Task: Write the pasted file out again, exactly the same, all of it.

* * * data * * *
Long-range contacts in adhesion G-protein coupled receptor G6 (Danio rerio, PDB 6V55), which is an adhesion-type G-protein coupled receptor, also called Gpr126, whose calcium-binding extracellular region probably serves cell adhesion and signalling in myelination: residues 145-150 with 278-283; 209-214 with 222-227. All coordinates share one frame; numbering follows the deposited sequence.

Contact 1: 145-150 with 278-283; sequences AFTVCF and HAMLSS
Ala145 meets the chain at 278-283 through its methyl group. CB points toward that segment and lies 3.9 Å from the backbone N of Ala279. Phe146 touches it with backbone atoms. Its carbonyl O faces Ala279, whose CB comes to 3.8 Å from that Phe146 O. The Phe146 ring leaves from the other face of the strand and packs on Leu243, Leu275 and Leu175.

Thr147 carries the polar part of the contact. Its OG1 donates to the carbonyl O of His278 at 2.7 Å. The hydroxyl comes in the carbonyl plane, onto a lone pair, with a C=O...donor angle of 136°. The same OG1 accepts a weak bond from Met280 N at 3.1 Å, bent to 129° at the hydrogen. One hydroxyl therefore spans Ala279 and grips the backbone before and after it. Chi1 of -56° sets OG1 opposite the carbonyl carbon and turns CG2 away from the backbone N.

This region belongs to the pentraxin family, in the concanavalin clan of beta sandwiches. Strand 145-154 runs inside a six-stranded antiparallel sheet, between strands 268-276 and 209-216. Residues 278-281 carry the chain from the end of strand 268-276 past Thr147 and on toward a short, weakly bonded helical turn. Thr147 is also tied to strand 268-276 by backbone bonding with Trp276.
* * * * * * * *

Long-range contacts in adhesion G-protein coupled receptor G6 (Danio rerio, PDB 6V55), which is an adhesion-type G-protein coupled receptor, also called Gpr126, whose calcium-binding extracellular region probably serves cell adhesion and signalling in myelination: residues 145-150 with 278-283; 209-214 with 222-227. All coordinates share one frame; numbering follows the deposited sequence.

Contact 1: 145-150 with 278-283; sequences AFTVCF and HAMLSS
Ala145 meets the chain at 278-283 through its methyl group. CB points toward that segment and lies 3.9 Å from the backbone N of Ala279. Phe146 touches it with backbone atoms. Its carbonyl O faces Ala279, whose CB comes to 3.8 Å from that Phe146 O. The Phe146 ring leaves from the other face of the strand and packs on Leu243, Leu275 and Leu175.

Thr147 carries the polar part of the contact. Its OG1 donates to the carbonyl O of His278 at 2.7 Å. The hydroxyl comes in the carbonyl plane, onto a lone pair, with a C=O...donor angle of 136°. The same OG1 accepts a weak bond from Met280 N at 3.1 Å, bent to 129° at the hydrogen. One hydroxyl therefore spans Ala279 and grips the backbone before and after it. Chi1 of -56° sets OG1 opposite the carbonyl carbon and turns CG2 away from the backbone N.

This region belongs to the pentraxin family, in the concanavalin clan of beta sandwiches. Strand 145-154 runs inside a six-stranded antiparallel sheet, between strands 268-276 and 209-216. Residues 278-281 carry the chain from the end of strand 268-276 past Thr147 and on toward a short, weakly bonded helical turn. Thr147 is also tied to strand 268-276 by backbone bonding with Trp276.